All that said. Someone is most likely sitting somewhere scratching their head thinking … “WTF, that sounds good but I have no clue what to do.”
You do know what to do.
Stop thinking about selling your idea or selling your product/service or even selling your company, think about telling a story.
I could work for a nuts & bolts manufacturer and be able to put a picture of two nuts & bolts side by side <one mine and one someone else’s> which look 99.9% exactly the same … and be able to say … “Let me tell you a story about this nut & bolt … because its story is different than this nut & bolt. They look the same but their story is different.”
And my story wouldn’t be solely some manufacturing mumbo jumbo, but rather a story about who counted on it and how my nut & bolt was the best friend to someone and … well … you get the point.
Unfortunately we don’t seem to be in the storytelling business in business these days <although we sure do talk about it a shitload>. Instead we bore down on manufacturing specifications, stress quotients, side by side rankings and a whole bunch of technically important functional aspects.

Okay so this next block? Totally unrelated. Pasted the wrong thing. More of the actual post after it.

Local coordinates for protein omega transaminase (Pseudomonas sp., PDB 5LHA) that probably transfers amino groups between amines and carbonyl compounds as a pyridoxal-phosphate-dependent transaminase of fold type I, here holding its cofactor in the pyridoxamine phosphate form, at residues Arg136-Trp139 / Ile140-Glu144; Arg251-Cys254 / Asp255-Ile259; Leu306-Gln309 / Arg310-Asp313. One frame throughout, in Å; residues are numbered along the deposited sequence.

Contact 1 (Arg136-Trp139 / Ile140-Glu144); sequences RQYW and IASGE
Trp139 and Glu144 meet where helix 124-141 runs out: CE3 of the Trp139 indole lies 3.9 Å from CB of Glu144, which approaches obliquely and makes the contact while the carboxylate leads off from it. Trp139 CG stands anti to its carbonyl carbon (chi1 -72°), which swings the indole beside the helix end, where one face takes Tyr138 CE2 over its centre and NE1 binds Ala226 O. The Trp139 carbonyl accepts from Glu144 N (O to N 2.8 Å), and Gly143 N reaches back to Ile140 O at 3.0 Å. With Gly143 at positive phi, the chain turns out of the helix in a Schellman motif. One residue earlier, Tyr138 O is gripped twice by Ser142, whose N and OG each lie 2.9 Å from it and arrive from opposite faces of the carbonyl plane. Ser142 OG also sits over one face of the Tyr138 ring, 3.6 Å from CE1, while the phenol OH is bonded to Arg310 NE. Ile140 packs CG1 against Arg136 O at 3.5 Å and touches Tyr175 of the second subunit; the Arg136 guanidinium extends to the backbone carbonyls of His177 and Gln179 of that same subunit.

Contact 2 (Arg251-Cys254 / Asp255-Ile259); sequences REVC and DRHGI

And you know what?
That shit is important.
What I argue is HOW the technical aspects are articulated and delivered. What I argue is that if I can make my nuts & bolts look like a city of ideas through some story … I win.
Stories make presentations more interesting.
Stories make bland functional aspects take on some color <which equals value>.
Stories persuade people think <and thinking equals engagement>.
Stories to motivate us to see beyond the simple nut & bolt.
On a parallel path, suffice it to say, what you say is lost, if you do not master how you say the story. Yeah. It just becomes a bland list of words cobbled together.
Storytelling has been a mainstay of the marketing world since forever. And while it tries to sneak into the non-marketing aspects of the business world it often gets stiff armed by functional communicators – “get to the point” people.
This ‘get to the point’ point is nonsense.
Storytelling doesn’t sacrifice the functional and pragmatic and practical … it actually elevates it to ts highest value. I could argue that stories are the essential driver of value, change & persuasion … throughout the history of business.
Look. I would never tell a business to not show the numbers, graphs and facts. It is important.
But strategic use of a good story can make those same bland things surprise people, make them become compelling characters in a story and instead of being cold hard facts laying on a page they can become things that make us think & feel.
Story telling is important in that it engages people, communicates relevant meaningful information, builds value on some things that can often be difficult to build value on and, ultimately, it makes you, your product or service & your company distinct.
Why? Because it has a story to tell.
The business world is full of stories, and from time to time they permit themselves to be told …